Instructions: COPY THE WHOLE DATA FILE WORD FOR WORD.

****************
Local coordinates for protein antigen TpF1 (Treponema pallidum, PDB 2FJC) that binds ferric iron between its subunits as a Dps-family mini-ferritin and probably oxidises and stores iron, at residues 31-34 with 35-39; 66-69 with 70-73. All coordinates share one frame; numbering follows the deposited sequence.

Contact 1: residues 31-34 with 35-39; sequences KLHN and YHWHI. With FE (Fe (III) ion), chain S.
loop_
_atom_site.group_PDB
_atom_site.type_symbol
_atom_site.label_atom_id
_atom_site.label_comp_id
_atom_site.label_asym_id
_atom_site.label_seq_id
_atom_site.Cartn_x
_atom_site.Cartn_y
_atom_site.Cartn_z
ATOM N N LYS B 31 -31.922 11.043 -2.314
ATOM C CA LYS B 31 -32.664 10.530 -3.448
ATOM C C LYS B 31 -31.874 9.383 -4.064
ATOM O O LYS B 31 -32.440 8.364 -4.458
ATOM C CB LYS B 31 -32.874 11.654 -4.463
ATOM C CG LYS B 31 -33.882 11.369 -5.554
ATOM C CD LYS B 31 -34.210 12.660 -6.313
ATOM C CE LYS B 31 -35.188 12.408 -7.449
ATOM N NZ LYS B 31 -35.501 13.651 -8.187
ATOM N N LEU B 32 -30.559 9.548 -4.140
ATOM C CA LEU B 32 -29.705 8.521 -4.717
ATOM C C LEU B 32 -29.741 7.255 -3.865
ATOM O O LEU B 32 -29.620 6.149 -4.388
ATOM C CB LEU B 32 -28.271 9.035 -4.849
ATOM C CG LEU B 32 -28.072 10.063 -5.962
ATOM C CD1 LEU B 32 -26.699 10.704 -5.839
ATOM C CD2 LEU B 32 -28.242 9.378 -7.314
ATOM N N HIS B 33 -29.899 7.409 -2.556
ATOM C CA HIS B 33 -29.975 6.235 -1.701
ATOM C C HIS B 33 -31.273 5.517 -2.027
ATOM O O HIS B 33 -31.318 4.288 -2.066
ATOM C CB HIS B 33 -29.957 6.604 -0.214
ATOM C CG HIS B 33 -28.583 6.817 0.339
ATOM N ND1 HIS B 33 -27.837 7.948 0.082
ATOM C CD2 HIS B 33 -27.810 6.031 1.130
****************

Local coordinates for protein antigen TpF1 (Treponema pallidum, PDB 2FJC) that binds ferric iron between its subunits as a Dps-family mini-ferritin and probably oxidises and stores iron, at residues 31-34 with 35-39; 66-69 with 70-73. All coordinates share one frame; numbering follows the deposited sequence.

Contact 1: residues 31-34 with 35-39; sequences KLHN and YHWHI. With FE (Fe (III) ion), chain S.
loop_
_atom_site.group_PDB
_atom_site.type_symbol
_atom_site.label_atom_id
_atom_site.label_comp_id
_atom_site.label_asym_id
_atom_site.label_seq_id
_atom_site.Cartn_x
_atom_site.Cartn_y
_atom_site.Cartn_z
ATOM N N LYS B 31 -31.922 11.043 -2.314
ATOM C CA LYS B 31 -32.664 10.530 -3.448
ATOM C C LYS B 31 -31.874 9.383 -4.064
ATOM O O LYS B 31 -32.440 8.364 -4.458
ATOM C CB LYS B 31 -32.874 11.654 -4.463
ATOM C CG LYS B 31 -33.882 11.369 -5.554
ATOM C CD LYS B 31 -34.210 12.660 -6.313
ATOM C CE LYS B 31 -35.188 12.408 -7.449
ATOM N NZ LYS B 31 -35.501 13.651 -8.187
ATOM N N LEU B 32 -30.559 9.548 -4.140
ATOM C CA LEU B 32 -29.705 8.521 -4.717
ATOM C C LEU B 32 -29.741 7.255 -3.865
ATOM O O LEU B 32 -29.620 6.149 -4.388
ATOM C CB LEU B 32 -28.271 9.035 -4.849
ATOM C CG LEU B 32 -28.072 10.063 -5.962
ATOM C CD1 LEU B 32 -26.699 10.704 -5.839
ATOM C CD2 LEU B 32 -28.242 9.378 -7.314
ATOM N N HIS B 33 -29.899 7.409 -2.556
ATOM C CA HIS B 33 -29.975 6.235 -1.701
ATOM C C HIS B 33 -31.273 5.517 -2.027
ATOM O O HIS B 33 -31.318 4.288 -2.066
ATOM C CB HIS B 33 -29.957 6.604 -0.214
ATOM C CG HIS B 33 -28.583 6.817 0.339
ATOM N ND1 HIS B 33 -27.837 7.948 0.082
ATOM C CD2 HIS B 33 -27.810 6.031 1.130